“Since the beginning of the COVID-19 pandemic, I’ve asked my administration to think outside of the box and develop innovative new ways to support our business community and rethink the manner in which we use the public streetscape. The Outdoor Dining Program is one example of these efforts by doing what New Orleans does best: celebrating and making community in the street,” said Mayor LaToya Cantrell.
“We know that the health regulations have taken a particularly hard toll on restaurants, which are some of the cornerstones of our community and culture. The Outdoor Dining Program has multiple benefits. It supports our businesses, it creates safe spaces for physical distancing, and it activates our streets. We’re excited to be building tools like the curbside dining and parklet permit to support our businesses for the long-term,” said Jeff Schwartz, Director, Office of Economic Development.
The outdoor dining efforts launch today, Wednesday, Aug. 12, with a small grant program. Through this program, the City will give out $2,000 each to 50 restaurants operating outdoor dining areas in sidewalk cafe spaces or in off-street parking lots. Both of these opportunities have been available to restaurants since the beginning of the pandemic, and these smaller grants are an effort to support restaurants operating outdoor dining options.
“As the accredited economic development organization for the City of New Orleans, the Business Alliance is proud to continue our efforts to support this important part of the local economy," said Quentin Messer, President and CEO, NOLABA. "We applaud the City of New Orleans for taking this step to help our struggling restaurants, while recognizing that there is much more that can and must still be done. In the midst of this unprecedented crisis, it is critical that we collectively deploy innovative approaches to ensure the sustainability of our local businesses and the rapid reattachment of our residents to employment."
Within a month, the City will launch a Curbside Dining and Parklets pilot, which will enable restaurants within City-designated corridors and districts throughout the city to expand their operations into the public, on-street parking spaces. The pilot will run for one month and enable the City to learn more about operating the new curbside dining and parklet permit program over the long term, as well as gather feedback from restaurants, stakeholders and the general public.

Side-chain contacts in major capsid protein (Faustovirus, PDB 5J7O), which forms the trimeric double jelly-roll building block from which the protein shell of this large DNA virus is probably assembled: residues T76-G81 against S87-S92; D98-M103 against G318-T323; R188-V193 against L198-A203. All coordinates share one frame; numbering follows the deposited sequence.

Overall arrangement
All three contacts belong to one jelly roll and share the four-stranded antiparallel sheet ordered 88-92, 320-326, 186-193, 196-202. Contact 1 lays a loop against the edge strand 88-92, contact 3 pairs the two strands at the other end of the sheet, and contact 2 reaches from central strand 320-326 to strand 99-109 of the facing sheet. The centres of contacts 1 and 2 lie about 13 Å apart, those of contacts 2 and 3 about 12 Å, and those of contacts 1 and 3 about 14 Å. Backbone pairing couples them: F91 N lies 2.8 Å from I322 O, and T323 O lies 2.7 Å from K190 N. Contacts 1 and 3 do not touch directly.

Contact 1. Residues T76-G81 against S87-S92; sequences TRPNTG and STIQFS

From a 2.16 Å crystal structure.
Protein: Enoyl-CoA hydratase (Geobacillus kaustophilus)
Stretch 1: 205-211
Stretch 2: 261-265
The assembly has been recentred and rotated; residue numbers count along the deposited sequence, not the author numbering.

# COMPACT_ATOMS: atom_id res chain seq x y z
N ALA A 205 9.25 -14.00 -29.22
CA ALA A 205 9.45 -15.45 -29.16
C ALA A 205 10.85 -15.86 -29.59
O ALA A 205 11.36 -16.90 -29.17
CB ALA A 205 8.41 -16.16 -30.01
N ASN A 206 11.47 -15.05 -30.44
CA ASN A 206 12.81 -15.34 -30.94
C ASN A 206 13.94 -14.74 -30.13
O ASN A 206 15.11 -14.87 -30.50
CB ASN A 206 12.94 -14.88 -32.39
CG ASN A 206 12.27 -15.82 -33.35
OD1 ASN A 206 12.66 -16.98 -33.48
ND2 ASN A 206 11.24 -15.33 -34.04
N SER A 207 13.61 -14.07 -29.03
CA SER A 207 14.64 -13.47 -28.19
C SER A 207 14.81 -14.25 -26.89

"As a longtime advocate for parklets and similar adaptive uses of the public space, I am excited that the City is putting in resources to help our local businesses make ideas like this a reality," said Kristin Gisleson Palmer, District C Councilmember. "The past five months have brought unprecedented challenges, but New Orleanians have shown time and again what a resilient and creative people we are. Grant programs like these will help support recovery in the short term, while creating a pedestrian-friendly streetscape in line with our overall Complete Streets policy."
Once the pilot concludes, the City will make the curbside dining and parklet permit available citywide and launch a second round of Outdoor Dining Grants. These grants will be up to $6,000 to support the construction of al fresco curbside dining and parklet areas.
For more information and to apply, please visit outdoordiningnola.com. The City will be hosting an FAQ webinar on Friday, Aug. 14, at 2 p.m. (CDT) to answer any questions about the Outdoor Dining Program. More information can be found on outdoordiningnola.com.
Gov. Edwards Officially Extends Phase 2 Order, Statewide Mask Mandate, Bar Closure to Continue to Slow the Spread of Covid-19 in Louisiana
Gov. John Bel Edwards signed an extension of his order keeping Louisiana in Phase Two and extending his statewide mask mandate, the closure of bars to on-premises consumption and the limitation on gatherings of more than 50 people for at least another 21 days, through Friday, August 28.
Gov. Edwards’ order to mandate masks and restrict bars matches recommendations from the White House Coronavirus Task Force and the advice of public health experts advising the Governor. The Governor’s order was upheld by Judge Janice Clark in the 19th Judicial District Court today.
The Governor’s order is largely unchanged from his previous one. The new order does remove a provision that allowed parishes to opt out of the statewide mask mandate if their parish dropped below a certain incidence level of COVID. No parish meets this requirement, and recommendations from the White House Coronavirus Task Force support a statewide mandate.
Louisiana has seen modest improvements in its COVID-19 situation in recent days, following the Governor’s mask mandate and bar restrictions. Reports of COVID-like illness, case counts and hospitalizations are trending down statewide, per data from the Louisiana Department of Health.
“We’re just asking everyone to do your part and to understand that the progress we have started to see over the last several days is positive, but we can lose it. If we do what we did after Memorial Day, we will lose our positive gains,” Gov. Edwards said. “On the other hand, if more people will comply with the mitigation measures, we will actually accelerate the improvements we are making and they will be long lasting. We can lower our transmission rate and save lives. We’ve got a long way to go, but I am optimistic that we are going to get there. We have flattened the curve once, and we can do it again by doubling down on these effective, proven mitigation measures.”